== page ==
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Alaskan Malamute Dog Breed

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The Alaskan malamute breed is a loving, loyal, playful, and dignified dog. It is a strong, heavy-duty worker of the Spitz type breed. The Alaskan malamute is a breed that has incredible power, energy, endurance, independence, and intellect.

The Alaskan malamute is one of the most powerful polar sled dogs. Malamutes The Inupiaq people of Alaska’s Norton Sound region were said to have tamed malamutes. Despite their huge size and height, they are sociable and people-oriented, making them excellent family dogs but lousy guard dogs.


History of the Alaskan Malamute

The domesticated wolf-dogs that the first Paleolithic hunters used to cross the Bearing Straight’s land bridges more than 4,000 years ago are thought to be the ancestors of the Alaskan Malamute. Archaeological evidence strongly suggests that the Malamute was the first dog that was associated with humans.

They got their name from the native Inuit tribe known as the Mahlemuts, who settled in Northwest Alaska along the shores of Kotzebue Sound. In 2010, they became the official state dog of Alaska and shared food with the Malamute in exchange for helping with hunting and hauling meat.

Because dogs were able to keep a baby very warm during the cold winters in Alaska, they were frequently used to kill human babies. The Alaskan Malamute is a breed that is very affectionate and trustworthy. They get along well with all members of the family as well as other dogs.

They enjoy being a member of the family as well, even though they thrive in freedom and the great outdoors. Although they are very vocal and howl frequently, they are not known to bark. Malamutes require regular exercise and frequently thrive when given work to do.

They are very strong and built for heavy work. They are able to travel very far in a short amount of time due to their size and strength, and due to their extremely trusting nature, they frequently accompany other people on adventures.

Breed Overview

  • Origin: Alaska (United States)
  • Nick Name: Mal Or Mally
  • Life Span: 10-14 years
  • Height: Dogs-25inches, Bitches- 23inches
  • Weight: Dogs-38 Kg Bitches-34 kg
  • Coat: Thick, a double coat, with plus under coat
  • Color: gray, sable, black, or Red always with
  • White, as well all white and brown
  • Litter Size: 4-10 puppies
  • Breed Size: Large
  • Energy Level: High
  • Exercise Need: High
  • Barking level: Howler
  • Patterns: sable, tricolor
  • Breed Group: Working


The Alaskan Malamute dog is easily recognized by its thick furry body and the cap on its head. There is often a marked size difference between males and females. They are related to the Russian Samoyed, Siberian Husky, and Greenland Eskimo dogs.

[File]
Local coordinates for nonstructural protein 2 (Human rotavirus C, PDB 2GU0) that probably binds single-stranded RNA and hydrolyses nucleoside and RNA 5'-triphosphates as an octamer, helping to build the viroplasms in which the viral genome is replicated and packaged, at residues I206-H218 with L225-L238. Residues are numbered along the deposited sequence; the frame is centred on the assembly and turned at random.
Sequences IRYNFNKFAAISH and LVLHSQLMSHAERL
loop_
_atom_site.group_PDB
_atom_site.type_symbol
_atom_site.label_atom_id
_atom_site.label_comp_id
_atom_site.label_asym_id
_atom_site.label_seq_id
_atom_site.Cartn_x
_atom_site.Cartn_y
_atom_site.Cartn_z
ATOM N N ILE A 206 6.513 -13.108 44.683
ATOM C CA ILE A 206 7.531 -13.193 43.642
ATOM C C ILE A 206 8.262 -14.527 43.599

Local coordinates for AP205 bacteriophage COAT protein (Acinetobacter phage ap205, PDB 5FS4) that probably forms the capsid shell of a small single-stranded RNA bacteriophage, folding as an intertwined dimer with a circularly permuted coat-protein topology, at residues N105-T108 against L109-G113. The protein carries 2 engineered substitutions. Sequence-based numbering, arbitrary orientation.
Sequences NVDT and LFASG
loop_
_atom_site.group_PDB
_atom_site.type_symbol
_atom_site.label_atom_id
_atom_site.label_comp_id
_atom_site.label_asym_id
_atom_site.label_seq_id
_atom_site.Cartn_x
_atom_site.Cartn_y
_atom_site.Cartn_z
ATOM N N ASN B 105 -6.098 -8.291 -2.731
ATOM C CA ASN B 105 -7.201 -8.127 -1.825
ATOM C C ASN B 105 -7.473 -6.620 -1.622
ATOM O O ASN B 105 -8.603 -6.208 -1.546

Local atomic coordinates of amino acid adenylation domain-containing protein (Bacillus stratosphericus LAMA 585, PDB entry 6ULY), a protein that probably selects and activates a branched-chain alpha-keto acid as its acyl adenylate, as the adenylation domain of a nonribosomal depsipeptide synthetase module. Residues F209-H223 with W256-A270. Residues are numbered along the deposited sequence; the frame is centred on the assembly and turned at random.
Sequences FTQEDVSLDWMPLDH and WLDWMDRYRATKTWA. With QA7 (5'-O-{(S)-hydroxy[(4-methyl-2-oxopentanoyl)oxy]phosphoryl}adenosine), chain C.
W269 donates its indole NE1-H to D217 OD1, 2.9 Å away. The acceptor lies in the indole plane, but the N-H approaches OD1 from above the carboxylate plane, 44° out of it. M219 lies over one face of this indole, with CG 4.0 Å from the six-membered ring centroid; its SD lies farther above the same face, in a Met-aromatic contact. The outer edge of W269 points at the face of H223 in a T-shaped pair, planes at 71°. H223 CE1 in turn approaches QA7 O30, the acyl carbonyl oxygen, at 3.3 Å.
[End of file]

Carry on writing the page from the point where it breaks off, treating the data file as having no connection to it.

Coat: The coat of the Alaskan Malamute is double coated. They may have been sled dogs in the past due to their strong shoulders, wide chests, and weatherproof coarse coats. Common shades of Alaskan malamute include gray and white, sable and white, black and white, seal and white, red and white, and plain white.

Undercoats: The undercoats of Alaskan Malamutes are oily and woolly, and their guard coats are thick. The undercoat is greasy and hairy and can be up to two inches thick.This breed is also distinguished by its face markings, such as a cap that covers the head and a face that can be completely white or marked with a bar and a mask.

Eyes: Alaskan Malamute eyes are almond-shaped.

Ears: Their ears are usually straight, wedge-shaped, small in relation to the head, and set at the side of the skull.

Neck: The neck of the Alaskan Malamute dog is strong and moderately arched.

Chest: The chest is well developed.

Back: The back is hard and well muscled.

Head: Broad heads

Muzzle: Bulky muzzles, compact bodies

Tails: Curved fluffy tails

Front legs: The front legs are heavily bony and muscular with a protective growth of hair between the arched toes, while the hind legs are broad and heavily muscled through the thighs.

Pads: The pads are thick and tough;

Toenails: Toenails are short and strong.


Alaskan malamutes make wonderful human companions. They are one of the best recommended family dogs because they bond incredibly well with their owners and youngsters.

A malamute’s gait is steady, balanced and strong. He is quite agile and agile for his size. They are quick to make friends with strangers, making them less than guard dogs. They are not only very friendly, but also kind, loving and devoted.

Alaskan Malamutes are one of the most intelligent breeds. The Alaskan Malamute has a strong will as well as a powerful body. He seems to have a mischievous sense of humor. Malamutes have a tendency to roam in open spaces because they were originally bred to travel large distances.


Alaskan Malamutes have the longest lifespan of any large dog, averaging 15 years. To keep malamute healthy, veterinarians recommend at least two hours of exercise each day.

Alaskan Malamutes are prone to hip and elbow dysplasia, a bone disorder that causes discomfort and pain in the dog. Hypothyroidism, which is caused by an underactive thyroid gland, and von Willebrand disease, an inherited blood clotting disease.

Cataracts, an eye condition that can lead to blindness, can also affect Alaskan malamute dogs. The Malamutes have chondrodysplasia, sometimes called dwarfism, and hemeralopia, or day blindness, both of which are inherited disorders.

Thrombocytopenia, a clotting condition caused by an inherited disease, is also a risk factor for Alaskan Malamute dogs. Polyneuropathy is an inherited condition that can cause spatial disorientation, loss of coordination and unsteadiness, paralysis of the limbs and face, as well as slow heartbeat.

Alaskan Malamute Dog Care